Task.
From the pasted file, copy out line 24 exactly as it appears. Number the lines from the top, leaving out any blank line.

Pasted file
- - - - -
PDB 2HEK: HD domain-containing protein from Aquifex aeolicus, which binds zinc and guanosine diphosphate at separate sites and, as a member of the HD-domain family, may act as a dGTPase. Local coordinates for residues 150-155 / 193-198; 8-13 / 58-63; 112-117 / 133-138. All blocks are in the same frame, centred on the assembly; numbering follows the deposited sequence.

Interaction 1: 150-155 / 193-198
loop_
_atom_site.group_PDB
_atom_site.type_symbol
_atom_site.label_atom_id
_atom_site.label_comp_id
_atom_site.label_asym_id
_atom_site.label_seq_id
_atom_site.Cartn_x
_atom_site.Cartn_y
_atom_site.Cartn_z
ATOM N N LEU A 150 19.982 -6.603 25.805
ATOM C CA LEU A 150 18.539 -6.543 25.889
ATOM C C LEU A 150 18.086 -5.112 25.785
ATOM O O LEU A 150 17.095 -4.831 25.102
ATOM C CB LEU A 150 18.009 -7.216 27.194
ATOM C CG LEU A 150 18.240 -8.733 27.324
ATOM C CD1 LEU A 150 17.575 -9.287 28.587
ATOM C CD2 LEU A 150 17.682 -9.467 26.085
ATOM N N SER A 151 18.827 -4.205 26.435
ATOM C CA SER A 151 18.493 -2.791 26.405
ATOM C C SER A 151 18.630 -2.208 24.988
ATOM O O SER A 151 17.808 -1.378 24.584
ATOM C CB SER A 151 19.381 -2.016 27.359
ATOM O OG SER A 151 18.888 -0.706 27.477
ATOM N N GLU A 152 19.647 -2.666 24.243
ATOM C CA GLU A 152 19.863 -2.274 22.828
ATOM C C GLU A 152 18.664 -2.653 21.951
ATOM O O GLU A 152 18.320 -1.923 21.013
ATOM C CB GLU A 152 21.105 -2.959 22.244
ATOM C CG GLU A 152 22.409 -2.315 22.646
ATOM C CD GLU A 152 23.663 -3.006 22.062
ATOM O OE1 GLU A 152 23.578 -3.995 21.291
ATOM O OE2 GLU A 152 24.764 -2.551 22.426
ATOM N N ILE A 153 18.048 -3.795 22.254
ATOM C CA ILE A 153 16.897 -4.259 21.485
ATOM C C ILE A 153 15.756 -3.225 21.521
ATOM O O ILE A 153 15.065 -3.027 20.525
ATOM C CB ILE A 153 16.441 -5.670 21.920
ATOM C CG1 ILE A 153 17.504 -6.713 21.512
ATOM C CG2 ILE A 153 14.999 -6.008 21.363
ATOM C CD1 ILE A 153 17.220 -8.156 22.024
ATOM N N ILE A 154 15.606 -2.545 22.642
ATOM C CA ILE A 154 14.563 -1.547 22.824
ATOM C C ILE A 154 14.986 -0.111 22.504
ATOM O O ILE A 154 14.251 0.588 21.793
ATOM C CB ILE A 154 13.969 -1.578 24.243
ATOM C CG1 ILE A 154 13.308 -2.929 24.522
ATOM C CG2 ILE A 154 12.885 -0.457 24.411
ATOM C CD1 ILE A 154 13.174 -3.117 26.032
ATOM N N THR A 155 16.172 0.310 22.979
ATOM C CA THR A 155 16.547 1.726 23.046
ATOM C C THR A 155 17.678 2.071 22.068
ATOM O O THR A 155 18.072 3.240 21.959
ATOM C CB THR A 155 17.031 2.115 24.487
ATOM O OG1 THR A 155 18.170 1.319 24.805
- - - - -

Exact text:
ATOM O O SER A 151 17.808 -1.378 24.584